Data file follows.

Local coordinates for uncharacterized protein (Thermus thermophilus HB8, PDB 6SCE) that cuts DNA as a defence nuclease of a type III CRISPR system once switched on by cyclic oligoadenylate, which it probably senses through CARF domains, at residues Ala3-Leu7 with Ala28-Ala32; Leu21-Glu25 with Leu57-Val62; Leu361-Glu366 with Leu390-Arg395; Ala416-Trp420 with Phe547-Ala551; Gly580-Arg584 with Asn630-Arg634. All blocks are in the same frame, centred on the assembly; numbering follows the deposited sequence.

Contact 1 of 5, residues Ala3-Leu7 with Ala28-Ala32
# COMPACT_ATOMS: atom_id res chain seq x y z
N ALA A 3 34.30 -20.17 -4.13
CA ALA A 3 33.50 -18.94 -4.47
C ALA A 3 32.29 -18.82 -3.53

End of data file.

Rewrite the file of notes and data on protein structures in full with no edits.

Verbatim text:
Local coordinates for uncharacterized protein (Thermus thermophilus HB8, PDB 6SCE) that cuts DNA as a defence nuclease of a type III CRISPR system once switched on by cyclic oligoadenylate, which it probably senses through CARF domains, at residues Ala3-Leu7 with Ala28-Ala32; Leu21-Glu25 with Leu57-Val62; Leu361-Glu366 with Leu390-Arg395; Ala416-Trp420 with Phe547-Ala551; Gly580-Arg584 with Asn630-Arg634. All blocks are in the same frame, centred on the assembly; numbering follows the deposited sequence.

Contact 1 of 5, residues Ala3-Leu7 with Ala28-Ala32
# COMPACT_ATOMS: atom_id res chain seq x y z
N ALA A 3 34.30 -20.17 -4.13
CA ALA A 3 33.50 -18.94 -4.47
C ALA A 3 32.29 -18.82 -3.53